Speech to Glasgow University (12 June 1908), reported in The Times (13 June 1908), p. 12.
This is not a Budget, but a revolution; a social and political revolution of the first magnitude.
Letter to the The Times attacking the "People's Budget" (22 June 1909), p. 8.
...it is a revolution without any mandate from the people. (Cheers.) Now, gentlemen, it is in the first place a revolution in fiscal methods...this Budget is introduced as a Liberal measure. If so, all I can say is that it is a new Liberalism and not the one that I have known and practised under more illustrious auspices than these. (Cheers.) Who was the greatest, not merely the greatest Liberal, but the greatest financier that this country has ever known? (A voice, "Gladstone.") I mean Mr. Gladstone. (Cheers.) With Sir Robert Peel—he, I think, occupied a position even higher than Sir Robert Peel—for boldness of imagination and scope of financing Mr. Gladstone ranks as the great financial authority of our time. (Cheers.) Now, we have in the Cabinet at this moment several colleagues, several ex-colleagues of mine, who served in the Cabinet with Mr. Gladstone...and I ask them, without a moment's fear or hesitation as to the answer that would follow if they gave it from their conscience, with what feelings would they approach Mr. Gladstone, were he Prime Minister and still living, with such a Budget as this? Mr. Gladstone would be 100 in December if he were alive; but, centenarian as he would be, I venture to say that he would make short work of the deputation of the Cabinet that waited on him with the measure, and they would soon find themselves on the stairs and not in the room. (Laughter and cheers.) In his eyes, and in my eyes, too, as a humble disciple, Liberalism and Liberty were cognate terms. They were twin-sisters. How does the Budget stand the test of Liberalism so understood and of Liberty as we have always comprehended it? This Budget seems to establish an inquisition, unknown previously in Great Britain, and a tyranny, I venture to say, unknown to mankind...I think my friends are moving on the path that leads to Socialism. How far they are advanced on that path I will not say, but on that path I, at any rate, cannot follow them an inch. (Loud cheers.) Any form of protection is an evil, but Socialism is the end of all, the negation of faith, of family, of prosperity, of the monarchy, of Empire. (Loud cheers.)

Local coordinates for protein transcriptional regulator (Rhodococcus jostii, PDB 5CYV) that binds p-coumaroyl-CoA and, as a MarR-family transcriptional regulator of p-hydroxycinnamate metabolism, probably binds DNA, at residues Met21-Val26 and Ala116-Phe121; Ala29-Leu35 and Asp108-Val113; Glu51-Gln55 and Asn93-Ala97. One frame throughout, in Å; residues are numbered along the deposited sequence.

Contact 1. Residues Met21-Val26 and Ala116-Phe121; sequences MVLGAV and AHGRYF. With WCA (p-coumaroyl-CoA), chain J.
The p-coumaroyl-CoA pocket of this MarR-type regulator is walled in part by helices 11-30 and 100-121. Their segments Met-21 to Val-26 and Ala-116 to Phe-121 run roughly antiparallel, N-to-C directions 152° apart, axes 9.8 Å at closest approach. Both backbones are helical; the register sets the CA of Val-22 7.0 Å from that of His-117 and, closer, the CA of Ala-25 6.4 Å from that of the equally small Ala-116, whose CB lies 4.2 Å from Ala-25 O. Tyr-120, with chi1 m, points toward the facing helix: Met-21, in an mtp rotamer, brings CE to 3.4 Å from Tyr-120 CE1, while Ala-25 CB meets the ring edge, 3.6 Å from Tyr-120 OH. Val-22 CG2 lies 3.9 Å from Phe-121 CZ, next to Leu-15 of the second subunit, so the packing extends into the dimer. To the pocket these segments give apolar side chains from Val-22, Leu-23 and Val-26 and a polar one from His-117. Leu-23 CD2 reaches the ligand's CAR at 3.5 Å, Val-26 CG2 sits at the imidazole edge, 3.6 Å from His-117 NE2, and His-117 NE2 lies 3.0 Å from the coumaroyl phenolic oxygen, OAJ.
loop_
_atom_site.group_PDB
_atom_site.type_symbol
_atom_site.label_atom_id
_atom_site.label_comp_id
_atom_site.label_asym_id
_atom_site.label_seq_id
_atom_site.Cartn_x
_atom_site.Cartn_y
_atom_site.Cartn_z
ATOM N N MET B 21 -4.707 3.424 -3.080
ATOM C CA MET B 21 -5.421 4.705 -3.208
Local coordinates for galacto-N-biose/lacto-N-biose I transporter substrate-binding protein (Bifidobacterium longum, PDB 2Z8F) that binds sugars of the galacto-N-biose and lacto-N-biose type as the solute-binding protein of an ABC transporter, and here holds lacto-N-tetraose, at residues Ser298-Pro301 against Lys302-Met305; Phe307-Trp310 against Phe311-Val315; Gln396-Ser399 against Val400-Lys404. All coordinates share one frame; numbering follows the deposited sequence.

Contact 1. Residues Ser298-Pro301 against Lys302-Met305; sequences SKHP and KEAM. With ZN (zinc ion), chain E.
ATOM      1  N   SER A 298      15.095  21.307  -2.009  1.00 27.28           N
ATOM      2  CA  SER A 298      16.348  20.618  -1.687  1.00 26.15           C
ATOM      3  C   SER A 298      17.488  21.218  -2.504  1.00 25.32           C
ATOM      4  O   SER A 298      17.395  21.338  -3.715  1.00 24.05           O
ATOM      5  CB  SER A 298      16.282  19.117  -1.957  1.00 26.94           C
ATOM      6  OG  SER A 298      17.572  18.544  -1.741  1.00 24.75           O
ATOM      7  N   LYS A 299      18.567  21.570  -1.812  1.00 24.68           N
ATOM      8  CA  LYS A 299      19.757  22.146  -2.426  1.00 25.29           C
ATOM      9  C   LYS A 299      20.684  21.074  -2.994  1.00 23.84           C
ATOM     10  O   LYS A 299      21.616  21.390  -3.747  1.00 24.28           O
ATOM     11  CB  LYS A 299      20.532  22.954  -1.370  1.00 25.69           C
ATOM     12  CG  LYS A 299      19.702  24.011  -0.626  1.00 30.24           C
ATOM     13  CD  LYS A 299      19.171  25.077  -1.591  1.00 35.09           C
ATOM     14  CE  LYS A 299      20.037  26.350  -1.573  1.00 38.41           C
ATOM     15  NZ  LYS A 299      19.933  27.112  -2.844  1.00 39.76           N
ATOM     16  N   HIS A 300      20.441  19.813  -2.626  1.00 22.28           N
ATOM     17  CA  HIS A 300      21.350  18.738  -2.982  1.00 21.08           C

Speech in Glasgow attacking the "People's Budget" (10 September 1909), reported in The Times (11 September 1909), pp. 7-8.
I used to dislike the Whigs but in my years of loneliness I have come to the conclusion that they governed England better than anybody else. They thought our their measures carefully and adapted them to their times and generation. They were not heroic but they were wise. In modern days we see much heroism but little wisdom.
Letter to Strachey (19 October 1921), quoted in McKinstry, p. 526.
The Prime Minister [Ramsay MacDonald]...circulated pamphlets by the thousand in German against our contention. It is terrible to think that such a man should be in high office with the support of anybody in this country.
Letter to Lord Stamfordham, the King's secretary (20 February 1924), quoted in McKinstry, p. 526.